Foley Hoag Obtains Victories for Venezuelan Sovereign Clients in US Courts

February 6, 2014

Foley Hoag LLP recently obtained dismissal of two separate cases brought against two of its Venezuelan sovereign clients, the Bolivarian Republic of Venezuela, and the Venezuelan banking regulator, the Superintendencia de Instituciones del Sector Bancario (SUDEBAN). Foley Hoag LLP represented SUDEBAN in Mezerhane v. Venezuela, et al., in the U.S. District Court for Southern District of Florida (Docket No. 11-23983); Foley Hoag LLP represented Venezuela and SUDEBAN in Smith Rocke Ltd. v. Venezuela, et al., in the U.S. District Court for the Southern District of New York (Docket No. 12-07316). In each case, the plaintiff alleged that Venezuela, SUDEBAN, and other Venezuelan agencies and officials had expropriated assets in violation of international law. In both cases, the Courts ruled that there was no jurisdiction over the Venezuelan sovereign entities under the Foreign Sovereign Immunities Act (FSIA). Additionally, the Court in the Mezerhane case ruled that the action was barred by the Act of State Doctrine.

In the Mezherhane case, the plaintiff, a Venezuelan national, claimed that the defendants expropriated his interests in Venezuelan banking, real estate and media companies worth in excess of $1 billion, allegedly for political purposes. In a December 30, 2013 decision, the U.S. District Court for the Southern District of Florida ruled that it lacked subject matter jurisdiction under the FSIA because the dispute was purely a domestic Venezuelan matter and thus there was no violation of international law. The Court also ruled that just the action was precluded by the Act of State Doctrine, which prevents U.S. courts from interfering with the sovereign acts of foreign states within their own borders.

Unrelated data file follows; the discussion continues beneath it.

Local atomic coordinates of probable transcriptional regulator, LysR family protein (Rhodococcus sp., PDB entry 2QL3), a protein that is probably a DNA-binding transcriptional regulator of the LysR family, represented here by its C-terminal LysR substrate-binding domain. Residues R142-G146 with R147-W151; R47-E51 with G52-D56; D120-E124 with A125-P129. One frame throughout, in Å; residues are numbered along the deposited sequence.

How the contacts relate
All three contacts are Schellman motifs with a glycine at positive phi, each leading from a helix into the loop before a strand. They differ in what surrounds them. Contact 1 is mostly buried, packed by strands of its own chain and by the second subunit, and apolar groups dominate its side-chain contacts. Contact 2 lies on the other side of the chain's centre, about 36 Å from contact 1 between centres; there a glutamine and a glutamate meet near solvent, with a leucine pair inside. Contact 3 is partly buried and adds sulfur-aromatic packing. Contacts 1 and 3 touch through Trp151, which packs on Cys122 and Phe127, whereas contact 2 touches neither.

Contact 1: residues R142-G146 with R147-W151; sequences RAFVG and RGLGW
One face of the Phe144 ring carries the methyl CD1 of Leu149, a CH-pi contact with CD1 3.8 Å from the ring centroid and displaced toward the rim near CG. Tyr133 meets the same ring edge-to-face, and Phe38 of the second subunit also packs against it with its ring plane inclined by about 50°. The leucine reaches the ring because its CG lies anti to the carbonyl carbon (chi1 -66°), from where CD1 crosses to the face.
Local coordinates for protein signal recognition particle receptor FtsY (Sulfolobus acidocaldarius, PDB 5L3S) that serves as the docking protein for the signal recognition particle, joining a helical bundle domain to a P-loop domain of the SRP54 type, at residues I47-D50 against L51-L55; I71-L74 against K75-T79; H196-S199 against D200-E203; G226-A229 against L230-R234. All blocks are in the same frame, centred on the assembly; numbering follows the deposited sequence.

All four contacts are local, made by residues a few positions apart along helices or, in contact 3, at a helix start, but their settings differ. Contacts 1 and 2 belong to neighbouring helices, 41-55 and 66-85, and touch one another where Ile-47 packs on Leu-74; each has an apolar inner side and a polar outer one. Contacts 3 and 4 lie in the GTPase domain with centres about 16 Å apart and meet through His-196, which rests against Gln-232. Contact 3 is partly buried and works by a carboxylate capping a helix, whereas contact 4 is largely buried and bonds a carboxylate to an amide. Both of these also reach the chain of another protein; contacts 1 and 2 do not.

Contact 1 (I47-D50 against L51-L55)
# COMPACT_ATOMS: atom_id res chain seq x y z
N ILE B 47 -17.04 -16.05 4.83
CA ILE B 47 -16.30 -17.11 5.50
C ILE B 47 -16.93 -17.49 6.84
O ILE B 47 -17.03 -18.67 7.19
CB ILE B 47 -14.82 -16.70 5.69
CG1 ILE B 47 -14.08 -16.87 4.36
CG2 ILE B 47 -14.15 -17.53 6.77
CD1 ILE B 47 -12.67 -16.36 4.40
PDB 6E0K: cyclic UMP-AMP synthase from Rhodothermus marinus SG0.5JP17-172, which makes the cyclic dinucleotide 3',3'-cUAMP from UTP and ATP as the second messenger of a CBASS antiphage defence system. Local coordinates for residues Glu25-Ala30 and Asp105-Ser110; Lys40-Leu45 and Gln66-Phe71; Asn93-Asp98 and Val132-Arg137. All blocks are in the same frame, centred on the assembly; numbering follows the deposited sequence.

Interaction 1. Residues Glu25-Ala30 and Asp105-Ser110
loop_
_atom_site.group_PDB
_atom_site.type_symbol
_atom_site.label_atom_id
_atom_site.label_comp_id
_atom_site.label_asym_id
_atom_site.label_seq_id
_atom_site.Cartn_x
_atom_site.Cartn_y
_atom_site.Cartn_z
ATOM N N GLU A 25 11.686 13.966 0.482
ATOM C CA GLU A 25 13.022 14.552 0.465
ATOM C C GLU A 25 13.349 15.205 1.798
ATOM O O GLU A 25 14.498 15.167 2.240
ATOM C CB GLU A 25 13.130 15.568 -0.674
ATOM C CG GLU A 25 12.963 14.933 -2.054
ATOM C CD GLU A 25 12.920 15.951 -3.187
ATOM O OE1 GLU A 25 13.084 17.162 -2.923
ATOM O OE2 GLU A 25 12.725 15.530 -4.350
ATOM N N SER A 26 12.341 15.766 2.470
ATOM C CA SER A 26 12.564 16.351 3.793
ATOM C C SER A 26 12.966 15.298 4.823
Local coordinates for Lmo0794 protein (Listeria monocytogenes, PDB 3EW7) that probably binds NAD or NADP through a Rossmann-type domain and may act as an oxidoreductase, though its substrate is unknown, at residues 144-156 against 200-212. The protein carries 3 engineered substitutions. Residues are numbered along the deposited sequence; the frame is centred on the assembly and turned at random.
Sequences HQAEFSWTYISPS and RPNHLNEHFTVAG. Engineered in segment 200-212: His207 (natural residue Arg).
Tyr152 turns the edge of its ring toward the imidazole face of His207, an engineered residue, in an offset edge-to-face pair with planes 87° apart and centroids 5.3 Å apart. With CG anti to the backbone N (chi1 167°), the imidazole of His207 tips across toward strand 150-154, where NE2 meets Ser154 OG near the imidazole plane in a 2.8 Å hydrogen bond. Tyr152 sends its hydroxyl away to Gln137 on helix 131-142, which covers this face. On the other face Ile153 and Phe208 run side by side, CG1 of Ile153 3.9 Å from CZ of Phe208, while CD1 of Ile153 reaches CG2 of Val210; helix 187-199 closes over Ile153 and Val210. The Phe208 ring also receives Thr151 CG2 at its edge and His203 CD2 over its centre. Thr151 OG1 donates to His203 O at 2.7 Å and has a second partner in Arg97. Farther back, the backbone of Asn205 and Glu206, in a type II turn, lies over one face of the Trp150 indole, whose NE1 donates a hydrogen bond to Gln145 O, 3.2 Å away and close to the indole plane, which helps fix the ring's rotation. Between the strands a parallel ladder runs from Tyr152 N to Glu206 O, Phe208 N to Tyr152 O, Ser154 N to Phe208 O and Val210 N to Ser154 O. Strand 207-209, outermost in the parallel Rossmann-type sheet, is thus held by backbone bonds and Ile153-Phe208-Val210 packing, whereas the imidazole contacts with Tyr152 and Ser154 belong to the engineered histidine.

In the Smith Rocke case, the U.S. District Court for the Southern District of New York issued a decision on January 27, 2014, holding that it lacked subject matter jurisdiction under the FSIA for similar reasons. The plaintiff, a British Virgin Islands company with Venezuelan shareholders, alleged that the Venezuelan government had expropriated bankruptcy claims that a predecessor entity had against Lehman. The Court held that because the predecessor was a Venezuelan entity, there was no violation of international law.

The Foley Hoag legal teams on these matters, drawn from the firm’s Washington, D.C. and Boston offices, included Andrew Schwartz, Ronald Goodman, Janis Brennan, Thomas Ayres, Richard Baldwin, Kiran Ghia, Elizabeth Holland, Diego Cadena, and Julia Amhrein.

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